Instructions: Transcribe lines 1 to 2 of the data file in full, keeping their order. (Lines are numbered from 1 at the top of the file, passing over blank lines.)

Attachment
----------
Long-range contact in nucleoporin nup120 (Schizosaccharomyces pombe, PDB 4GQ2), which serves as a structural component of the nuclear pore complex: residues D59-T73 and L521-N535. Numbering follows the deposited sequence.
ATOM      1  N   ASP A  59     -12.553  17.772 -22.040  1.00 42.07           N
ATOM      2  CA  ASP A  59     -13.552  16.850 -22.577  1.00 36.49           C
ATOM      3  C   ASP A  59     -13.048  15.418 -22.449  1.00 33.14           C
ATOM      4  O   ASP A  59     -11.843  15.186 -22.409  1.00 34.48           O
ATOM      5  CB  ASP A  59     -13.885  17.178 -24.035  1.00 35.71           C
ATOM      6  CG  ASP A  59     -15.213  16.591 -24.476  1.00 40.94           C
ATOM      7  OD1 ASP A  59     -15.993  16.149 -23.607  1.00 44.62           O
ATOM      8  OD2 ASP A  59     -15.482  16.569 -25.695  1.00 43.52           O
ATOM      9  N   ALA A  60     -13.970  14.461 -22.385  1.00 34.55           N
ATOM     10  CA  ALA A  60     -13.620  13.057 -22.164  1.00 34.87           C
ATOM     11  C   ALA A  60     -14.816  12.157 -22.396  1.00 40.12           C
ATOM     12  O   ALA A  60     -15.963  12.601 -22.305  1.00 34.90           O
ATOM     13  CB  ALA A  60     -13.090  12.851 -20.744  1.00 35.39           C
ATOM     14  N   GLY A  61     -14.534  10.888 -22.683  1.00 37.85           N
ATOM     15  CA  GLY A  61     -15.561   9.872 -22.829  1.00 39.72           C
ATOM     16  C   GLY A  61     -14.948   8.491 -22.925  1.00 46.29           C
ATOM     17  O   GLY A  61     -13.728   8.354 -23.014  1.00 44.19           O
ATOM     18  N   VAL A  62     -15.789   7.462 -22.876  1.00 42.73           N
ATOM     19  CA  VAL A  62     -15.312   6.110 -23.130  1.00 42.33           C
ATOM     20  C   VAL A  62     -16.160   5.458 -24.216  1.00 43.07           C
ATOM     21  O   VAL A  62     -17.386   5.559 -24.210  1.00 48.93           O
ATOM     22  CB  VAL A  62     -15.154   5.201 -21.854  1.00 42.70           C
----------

Long-range contact in nucleoporin nup120 (Schizosaccharomyces pombe, PDB 4GQ2), which serves as a structural component of the nuclear pore complex: residues D59-T73 and L521-N535. Numbering follows the deposited sequence.
ATOM      1  N   ASP A  59     -12.553  17.772 -22.040  1.00 42.07           N